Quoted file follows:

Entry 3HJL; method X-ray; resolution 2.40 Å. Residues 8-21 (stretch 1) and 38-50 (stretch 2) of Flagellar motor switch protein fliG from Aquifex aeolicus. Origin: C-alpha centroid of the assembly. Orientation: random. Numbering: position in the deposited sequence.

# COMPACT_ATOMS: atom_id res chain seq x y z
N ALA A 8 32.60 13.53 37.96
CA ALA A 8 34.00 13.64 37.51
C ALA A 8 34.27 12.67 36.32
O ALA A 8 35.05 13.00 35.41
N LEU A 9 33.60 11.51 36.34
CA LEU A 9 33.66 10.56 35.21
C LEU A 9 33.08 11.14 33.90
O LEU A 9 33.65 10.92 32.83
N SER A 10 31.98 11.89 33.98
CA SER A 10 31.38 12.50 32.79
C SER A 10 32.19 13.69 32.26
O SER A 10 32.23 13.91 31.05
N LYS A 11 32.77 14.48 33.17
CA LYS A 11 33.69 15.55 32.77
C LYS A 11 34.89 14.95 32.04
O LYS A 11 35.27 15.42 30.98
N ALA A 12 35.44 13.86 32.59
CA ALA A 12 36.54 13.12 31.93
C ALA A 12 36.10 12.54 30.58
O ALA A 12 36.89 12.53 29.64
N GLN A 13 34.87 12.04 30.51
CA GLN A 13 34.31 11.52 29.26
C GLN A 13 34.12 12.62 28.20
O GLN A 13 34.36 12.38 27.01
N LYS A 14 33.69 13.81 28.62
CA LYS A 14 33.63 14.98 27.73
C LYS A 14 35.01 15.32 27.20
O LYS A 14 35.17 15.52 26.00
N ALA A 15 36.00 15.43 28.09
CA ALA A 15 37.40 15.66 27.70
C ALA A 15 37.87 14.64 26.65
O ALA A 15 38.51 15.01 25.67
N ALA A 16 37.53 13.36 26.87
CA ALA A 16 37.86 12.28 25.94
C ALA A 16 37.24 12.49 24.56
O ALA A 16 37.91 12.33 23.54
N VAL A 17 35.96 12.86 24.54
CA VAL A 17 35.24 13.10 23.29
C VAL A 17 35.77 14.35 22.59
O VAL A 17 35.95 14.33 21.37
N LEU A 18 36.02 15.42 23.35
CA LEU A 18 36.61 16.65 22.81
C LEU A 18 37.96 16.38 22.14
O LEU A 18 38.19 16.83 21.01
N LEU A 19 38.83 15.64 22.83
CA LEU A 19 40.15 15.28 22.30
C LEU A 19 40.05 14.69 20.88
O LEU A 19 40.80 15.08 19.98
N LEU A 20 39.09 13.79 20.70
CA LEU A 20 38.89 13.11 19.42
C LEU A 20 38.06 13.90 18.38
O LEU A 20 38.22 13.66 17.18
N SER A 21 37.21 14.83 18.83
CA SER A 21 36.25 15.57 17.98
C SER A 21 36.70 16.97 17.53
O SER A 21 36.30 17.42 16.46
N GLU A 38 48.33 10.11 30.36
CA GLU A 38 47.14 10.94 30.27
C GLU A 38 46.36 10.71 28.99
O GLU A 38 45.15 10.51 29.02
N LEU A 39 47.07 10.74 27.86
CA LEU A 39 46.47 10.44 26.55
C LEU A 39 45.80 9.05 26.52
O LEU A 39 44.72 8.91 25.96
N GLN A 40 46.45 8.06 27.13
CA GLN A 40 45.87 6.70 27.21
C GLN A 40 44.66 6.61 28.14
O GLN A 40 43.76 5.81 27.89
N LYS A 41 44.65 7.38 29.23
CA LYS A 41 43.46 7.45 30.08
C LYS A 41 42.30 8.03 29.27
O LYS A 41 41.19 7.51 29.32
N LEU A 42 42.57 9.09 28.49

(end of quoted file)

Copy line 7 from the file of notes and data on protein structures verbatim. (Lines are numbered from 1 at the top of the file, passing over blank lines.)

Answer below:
N LEU A 9 33.60 11.51 36.34